Chapter 8: The Bee Paddock

Dad decided to get some bee hives. Not that I minded because I had an insect collection kept on pieces of plywood boards covered with wallpaper. The insects were stuck with pins and the big ones such as wetas stuffed with cotton wool.


You'd catch the insect in a jar, then throw in a piece of cotton wool saturated with carbon tetrachloride used for getting stains off clothes. While the insect was still soft you'd set it out on a special tray with a groove that Dad made.

I also kept a live ant nest between two sheets of glass and fed them on bread soaked in honey and water, and tried to set up a bumble bee's nest. There was a story on it in a book, so I made it but never found a bumble bee.

Plan for bee's nest

Yes, I thought, the bee hives were a good idea. Yet still I avoided "The Bee Paddock".

The creek flowed into "The Bee Paddock" and formed a large, still pond by the corner in the shade of some trees. Tony and Rick caught twenty-three eels in that pond. They'd gaff them. I never gaffed eels. It was cruel. I caught them with a piece of string with a hunk of meat knotted at one end. The eel would swallow the meat whole and you could pull the eel up with the string. Then you'd hit the eel with a spade.

I never told you, but of all the animals on the farm I didn't like geese much, especially in the nesting season. Chooks would peck at you on the nest, and ducks would huff, but the geese would go berserk and attack.

One day, Tony and Rick were standing completely still in the creek and I couldn't work out what they were doing. So I went over to look, and just as I neared, Tony flicked a huge eel into the air with his hands and the eel landed on me. I ran straight into a goose's nest. The goose attacked. The gander joined in and chased me all the way home. Now you know why I never went into "The Bee Paddock". I suppose you thought it was because of the bees.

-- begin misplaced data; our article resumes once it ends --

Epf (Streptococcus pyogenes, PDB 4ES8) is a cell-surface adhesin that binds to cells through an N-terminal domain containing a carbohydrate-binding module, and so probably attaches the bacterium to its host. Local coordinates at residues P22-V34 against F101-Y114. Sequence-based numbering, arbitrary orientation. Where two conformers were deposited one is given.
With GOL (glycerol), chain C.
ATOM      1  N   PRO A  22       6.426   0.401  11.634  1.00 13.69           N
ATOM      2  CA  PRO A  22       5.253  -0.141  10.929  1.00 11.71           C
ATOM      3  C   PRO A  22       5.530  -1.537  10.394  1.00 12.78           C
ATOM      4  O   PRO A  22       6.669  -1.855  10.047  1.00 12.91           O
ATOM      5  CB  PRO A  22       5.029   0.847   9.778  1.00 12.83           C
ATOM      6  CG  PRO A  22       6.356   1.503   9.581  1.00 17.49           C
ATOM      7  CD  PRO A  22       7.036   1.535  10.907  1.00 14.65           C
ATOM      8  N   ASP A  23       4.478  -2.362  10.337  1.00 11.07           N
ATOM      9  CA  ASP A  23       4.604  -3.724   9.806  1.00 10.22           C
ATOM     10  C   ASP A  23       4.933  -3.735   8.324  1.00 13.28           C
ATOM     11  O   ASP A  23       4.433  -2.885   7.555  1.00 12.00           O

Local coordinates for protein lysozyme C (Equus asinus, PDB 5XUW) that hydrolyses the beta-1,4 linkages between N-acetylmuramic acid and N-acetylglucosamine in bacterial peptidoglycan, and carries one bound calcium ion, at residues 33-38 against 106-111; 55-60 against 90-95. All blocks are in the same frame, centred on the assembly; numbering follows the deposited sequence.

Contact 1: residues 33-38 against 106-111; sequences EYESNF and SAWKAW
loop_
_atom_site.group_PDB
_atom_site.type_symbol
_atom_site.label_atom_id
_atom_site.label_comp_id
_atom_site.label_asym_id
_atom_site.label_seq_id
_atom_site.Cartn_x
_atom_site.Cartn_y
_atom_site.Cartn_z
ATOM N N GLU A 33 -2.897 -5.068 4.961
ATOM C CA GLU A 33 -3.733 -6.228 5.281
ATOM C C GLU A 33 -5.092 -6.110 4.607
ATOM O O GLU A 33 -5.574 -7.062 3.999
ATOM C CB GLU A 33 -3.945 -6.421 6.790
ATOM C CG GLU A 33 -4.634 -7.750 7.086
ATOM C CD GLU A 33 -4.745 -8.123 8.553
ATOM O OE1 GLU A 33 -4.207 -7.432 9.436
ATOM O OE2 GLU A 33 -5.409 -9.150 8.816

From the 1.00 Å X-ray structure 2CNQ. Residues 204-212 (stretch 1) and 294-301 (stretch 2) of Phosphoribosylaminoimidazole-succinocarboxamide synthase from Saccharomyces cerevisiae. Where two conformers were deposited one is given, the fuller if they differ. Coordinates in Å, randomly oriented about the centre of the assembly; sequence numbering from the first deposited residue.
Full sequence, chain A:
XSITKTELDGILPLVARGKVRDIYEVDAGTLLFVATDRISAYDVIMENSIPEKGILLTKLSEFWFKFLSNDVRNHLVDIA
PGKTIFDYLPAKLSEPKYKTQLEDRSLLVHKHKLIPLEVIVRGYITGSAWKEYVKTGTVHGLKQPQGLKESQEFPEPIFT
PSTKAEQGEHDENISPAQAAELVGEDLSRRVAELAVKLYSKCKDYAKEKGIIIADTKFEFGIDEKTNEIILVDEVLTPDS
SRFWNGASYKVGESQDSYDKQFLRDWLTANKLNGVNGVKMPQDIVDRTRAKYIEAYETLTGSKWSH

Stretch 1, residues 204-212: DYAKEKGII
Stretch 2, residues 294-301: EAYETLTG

I've gone on about the eels and the geese to give Dad's bees a bit of time to get some honey. Now it was time to harvest the hives. Dad had all the gear. He had overalls and gloves and a hat with gauze to cover his face. He looked like what we thought an astronaut would look like. And he had a thing that made smoke and huffed like a duck to make the bees placid and pleased. So we all sat in the Humber Super Snipe with Mum and the windows wound up and the car doors locked for extra safety, to watch Dad collect the honey.

He huffed the smoke into the hive and took off the lid. Out came the first tray of honey crawling a bit with a few pleased bees, and Dad huffed more smoke. Then he pulled out a second tray and must've got stung because he dropped the tray on the hive and bees swarmed everywhere. Now Dad had a temper so he kicked the hive which didn't help one bit.

Then somehow he bent over and the gauze that covered his face came away from his neck, and a good ten thousand bees flew up under the gauze. Dad stood up and the gauze returned to his neck entrapping the bees inside his headpiece.

By now Mum's thoughts of fresh honey had turned to uncontrollable laughter and Dad was shouting things he didn't even say to the dogs. He ran to the car, leaving his smoke huffer behind never to be found. But the car was locked and Mum was too helpless to open it immediately, and she probably didn't want bees in the car any way.

Eventually Dad got in and we drove off at a fair rate, with the headgear being tossed out the window on the way with a reasonable swipe. Dad was still swearing and starting to look quite puffy, with swollen lips and eyebrows.

And then he laughed.

And we all laughed, and Mum became reasonably sympathetic, but mainly not.

After that, each year the honey was collected by Joe Fletcher, Mum's old, distant cousin. And I always avoided "The Bee Paddock" - because of the geese.

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